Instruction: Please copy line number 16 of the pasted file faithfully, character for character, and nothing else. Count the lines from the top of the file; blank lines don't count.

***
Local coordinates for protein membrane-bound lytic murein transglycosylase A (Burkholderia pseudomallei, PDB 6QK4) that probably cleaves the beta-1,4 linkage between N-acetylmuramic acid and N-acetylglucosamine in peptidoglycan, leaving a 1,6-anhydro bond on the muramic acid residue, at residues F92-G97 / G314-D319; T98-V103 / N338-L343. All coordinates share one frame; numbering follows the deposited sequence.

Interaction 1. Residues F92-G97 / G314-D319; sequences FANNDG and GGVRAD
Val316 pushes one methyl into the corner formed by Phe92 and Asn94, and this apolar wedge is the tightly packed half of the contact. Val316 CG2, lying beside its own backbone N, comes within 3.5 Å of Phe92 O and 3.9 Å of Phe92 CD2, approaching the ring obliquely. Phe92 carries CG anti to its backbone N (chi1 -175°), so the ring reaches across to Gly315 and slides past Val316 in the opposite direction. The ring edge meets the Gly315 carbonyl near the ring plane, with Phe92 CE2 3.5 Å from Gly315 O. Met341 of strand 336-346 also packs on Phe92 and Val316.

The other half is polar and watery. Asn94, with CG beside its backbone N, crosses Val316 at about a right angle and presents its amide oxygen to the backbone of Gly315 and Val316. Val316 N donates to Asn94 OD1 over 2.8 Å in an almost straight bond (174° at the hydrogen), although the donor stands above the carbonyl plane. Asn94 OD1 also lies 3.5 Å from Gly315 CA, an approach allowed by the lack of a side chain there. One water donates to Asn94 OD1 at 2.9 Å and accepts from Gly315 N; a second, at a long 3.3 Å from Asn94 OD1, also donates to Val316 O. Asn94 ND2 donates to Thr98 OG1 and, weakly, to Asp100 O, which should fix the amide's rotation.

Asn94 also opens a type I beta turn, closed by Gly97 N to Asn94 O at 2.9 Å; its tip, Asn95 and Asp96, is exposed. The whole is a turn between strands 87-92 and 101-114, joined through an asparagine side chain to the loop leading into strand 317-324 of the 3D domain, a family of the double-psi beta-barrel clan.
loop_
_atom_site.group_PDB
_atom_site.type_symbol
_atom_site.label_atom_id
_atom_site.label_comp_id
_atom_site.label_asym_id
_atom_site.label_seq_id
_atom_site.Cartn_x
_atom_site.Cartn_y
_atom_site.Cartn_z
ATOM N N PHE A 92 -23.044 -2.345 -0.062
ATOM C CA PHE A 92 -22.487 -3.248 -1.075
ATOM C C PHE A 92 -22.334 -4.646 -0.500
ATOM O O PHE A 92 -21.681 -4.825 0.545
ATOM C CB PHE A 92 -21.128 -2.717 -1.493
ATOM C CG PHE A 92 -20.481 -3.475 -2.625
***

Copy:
ATOM N N PHE A 92 -23.044 -2.345 -0.062